Der Spiegel

When I filed my TNR.com piece called “Everything Is Data, but Data Isn’t Everything,” I didn’t know that Wikileaks, Le Monde, El Pais, Der Spiegel, The Guardian, and The New York Times had entered into what two AP reporters were to call “an extraordinary collaboration between some of the world’s most respected media outlets and Wikileaks.” Jamey Keaten and Brett J.

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In case you haven't gotten your issue of Der Spiegel this month, the German mag has some very cool details on the intelligence work that led to the discovery--and eventual destruction by Israeli airstrike--of a suspected Syrian nuclear reactor being built with North Korean help: In the spring of 2004, the American National Security Agency (NSA) detected a suspiciously high number of telephone calls between Syria and North Korea, with a noticeably busy line of communication between the North Korean capital Pyongyang and a place in the northern Syrian desert called Al Kibar.

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Unpleasant Truths

There is an ungainly German word, Vergangenheitsbewältigung, that has no equivalent in the English language. It means "coming to terms with past," and it was coined to refer to the efforts of German intellectuals, journalists, and even some politicians who, over the past half century, insisted that facing unpleasant truths about their country's history was both a moral and political necessity.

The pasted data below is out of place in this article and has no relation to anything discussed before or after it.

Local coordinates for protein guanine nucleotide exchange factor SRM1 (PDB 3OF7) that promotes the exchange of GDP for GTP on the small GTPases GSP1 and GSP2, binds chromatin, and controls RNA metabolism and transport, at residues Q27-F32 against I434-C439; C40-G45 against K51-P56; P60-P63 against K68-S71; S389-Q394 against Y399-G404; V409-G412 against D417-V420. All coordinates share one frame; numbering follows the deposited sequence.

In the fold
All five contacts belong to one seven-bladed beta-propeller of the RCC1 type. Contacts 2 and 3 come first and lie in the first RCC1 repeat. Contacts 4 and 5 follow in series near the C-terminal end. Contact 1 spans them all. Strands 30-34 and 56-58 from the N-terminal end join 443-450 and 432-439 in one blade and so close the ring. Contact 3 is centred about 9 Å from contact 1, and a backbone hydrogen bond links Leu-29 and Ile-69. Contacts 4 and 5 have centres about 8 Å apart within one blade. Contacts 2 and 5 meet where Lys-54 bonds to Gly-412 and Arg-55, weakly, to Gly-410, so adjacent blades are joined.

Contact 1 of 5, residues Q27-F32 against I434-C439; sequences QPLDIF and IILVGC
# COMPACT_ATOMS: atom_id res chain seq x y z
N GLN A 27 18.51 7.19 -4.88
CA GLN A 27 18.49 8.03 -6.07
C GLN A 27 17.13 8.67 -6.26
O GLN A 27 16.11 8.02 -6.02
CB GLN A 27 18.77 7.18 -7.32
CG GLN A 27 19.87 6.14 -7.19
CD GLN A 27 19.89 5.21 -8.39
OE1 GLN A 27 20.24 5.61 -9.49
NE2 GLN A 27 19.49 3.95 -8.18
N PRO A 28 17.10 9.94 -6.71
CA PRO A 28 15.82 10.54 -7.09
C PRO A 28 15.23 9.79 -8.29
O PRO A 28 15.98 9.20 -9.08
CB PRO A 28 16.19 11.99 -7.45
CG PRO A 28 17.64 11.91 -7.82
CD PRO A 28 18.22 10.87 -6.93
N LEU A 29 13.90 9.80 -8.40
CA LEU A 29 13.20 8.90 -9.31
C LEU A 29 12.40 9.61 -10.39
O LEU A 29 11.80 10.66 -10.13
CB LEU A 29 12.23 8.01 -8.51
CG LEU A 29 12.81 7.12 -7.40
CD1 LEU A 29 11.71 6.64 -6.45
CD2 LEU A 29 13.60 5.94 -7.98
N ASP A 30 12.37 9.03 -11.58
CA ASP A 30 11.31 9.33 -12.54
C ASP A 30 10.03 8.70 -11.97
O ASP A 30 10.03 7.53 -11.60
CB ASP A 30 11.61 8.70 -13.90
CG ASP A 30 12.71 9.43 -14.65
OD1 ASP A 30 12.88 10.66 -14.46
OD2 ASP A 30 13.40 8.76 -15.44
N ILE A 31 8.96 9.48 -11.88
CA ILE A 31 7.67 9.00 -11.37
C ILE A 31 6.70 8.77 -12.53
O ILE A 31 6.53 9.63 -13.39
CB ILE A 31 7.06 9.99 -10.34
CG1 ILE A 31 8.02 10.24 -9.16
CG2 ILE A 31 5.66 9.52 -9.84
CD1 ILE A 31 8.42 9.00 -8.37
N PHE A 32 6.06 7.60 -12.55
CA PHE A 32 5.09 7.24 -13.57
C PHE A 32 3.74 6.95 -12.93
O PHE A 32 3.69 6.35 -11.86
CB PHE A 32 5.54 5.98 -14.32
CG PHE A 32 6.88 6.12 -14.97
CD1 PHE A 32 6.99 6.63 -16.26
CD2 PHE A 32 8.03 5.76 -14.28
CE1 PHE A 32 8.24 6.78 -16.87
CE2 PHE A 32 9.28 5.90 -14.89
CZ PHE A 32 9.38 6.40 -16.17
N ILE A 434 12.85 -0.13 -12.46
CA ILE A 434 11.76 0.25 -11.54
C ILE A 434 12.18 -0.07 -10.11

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German magazine Der Spiegel caused quite a commotion this week by printing an interview with Iraqi Prime Minister Nouri Al-Maliki in which he endorsed Obama's Iraq plan by name. Some tried to downplay the significance of this endorsement by saying that Maliki had been misquoted by the magazine. But it turns out that Maliki actually got a copy of the interview before it was printed and had the option to make any changes.

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Our friend Lawrence Kaplan (whose new journal, World Affairs, comes with highest recommendations) has a fascinating interview in Der Spiegel today. He speaks candidly about the war in Iraq and its grave consequence, and, unsurprisingly, this quote has received the most attention: So whose fault is it--the Americans' or the Iraqis'? I think both. I also think that the Iraq experience has set back the cause of idealism in American foreign policy and the willingness of Western countries to intervene for humanitarian reasons.

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